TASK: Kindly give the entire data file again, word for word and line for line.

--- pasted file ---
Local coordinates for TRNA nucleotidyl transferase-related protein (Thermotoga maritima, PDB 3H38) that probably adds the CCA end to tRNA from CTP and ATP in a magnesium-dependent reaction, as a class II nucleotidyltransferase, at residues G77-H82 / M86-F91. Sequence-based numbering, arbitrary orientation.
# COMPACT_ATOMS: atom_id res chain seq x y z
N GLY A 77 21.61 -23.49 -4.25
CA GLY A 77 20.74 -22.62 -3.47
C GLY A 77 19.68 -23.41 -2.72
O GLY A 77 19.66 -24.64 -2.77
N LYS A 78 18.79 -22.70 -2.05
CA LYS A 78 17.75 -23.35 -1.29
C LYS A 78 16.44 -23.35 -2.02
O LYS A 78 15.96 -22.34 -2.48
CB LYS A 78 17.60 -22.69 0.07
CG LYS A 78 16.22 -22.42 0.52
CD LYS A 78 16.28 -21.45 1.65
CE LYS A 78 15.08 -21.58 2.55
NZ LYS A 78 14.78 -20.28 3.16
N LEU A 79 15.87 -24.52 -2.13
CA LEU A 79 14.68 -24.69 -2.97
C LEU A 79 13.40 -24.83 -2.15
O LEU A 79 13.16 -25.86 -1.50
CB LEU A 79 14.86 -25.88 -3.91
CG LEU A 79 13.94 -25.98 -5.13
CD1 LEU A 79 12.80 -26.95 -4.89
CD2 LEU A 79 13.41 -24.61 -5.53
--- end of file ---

Local coordinates for TRNA nucleotidyl transferase-related protein (Thermotoga maritima, PDB 3H38) that probably adds the CCA end to tRNA from CTP and ATP in a magnesium-dependent reaction, as a class II nucleotidyltransferase, at residues G77-H82 / M86-F91. Sequence-based numbering, arbitrary orientation.
# COMPACT_ATOMS: atom_id res chain seq x y z
N GLY A 77 21.61 -23.49 -4.25
CA GLY A 77 20.74 -22.62 -3.47
C GLY A 77 19.68 -23.41 -2.72
O GLY A 77 19.66 -24.64 -2.77
N LYS A 78 18.79 -22.70 -2.05
CA LYS A 78 17.75 -23.35 -1.29
C LYS A 78 16.44 -23.35 -2.02
O LYS A 78 15.96 -22.34 -2.48
CB LYS A 78 17.60 -22.69 0.07
CG LYS A 78 16.22 -22.42 0.52
CD LYS A 78 16.28 -21.45 1.65
CE LYS A 78 15.08 -21.58 2.55
NZ LYS A 78 14.78 -20.28 3.16
N LEU A 79 15.87 -24.52 -2.13
CA LEU A 79 14.68 -24.69 -2.97
C LEU A 79 13.40 -24.83 -2.15
O LEU A 79 13.16 -25.86 -1.50
CB LEU A 79 14.86 -25.88 -3.91
CG LEU A 79 13.94 -25.98 -5.13
CD1 LEU A 79 12.80 -26.95 -4.89
CD2 LEU A 79 13.41 -24.61 -5.53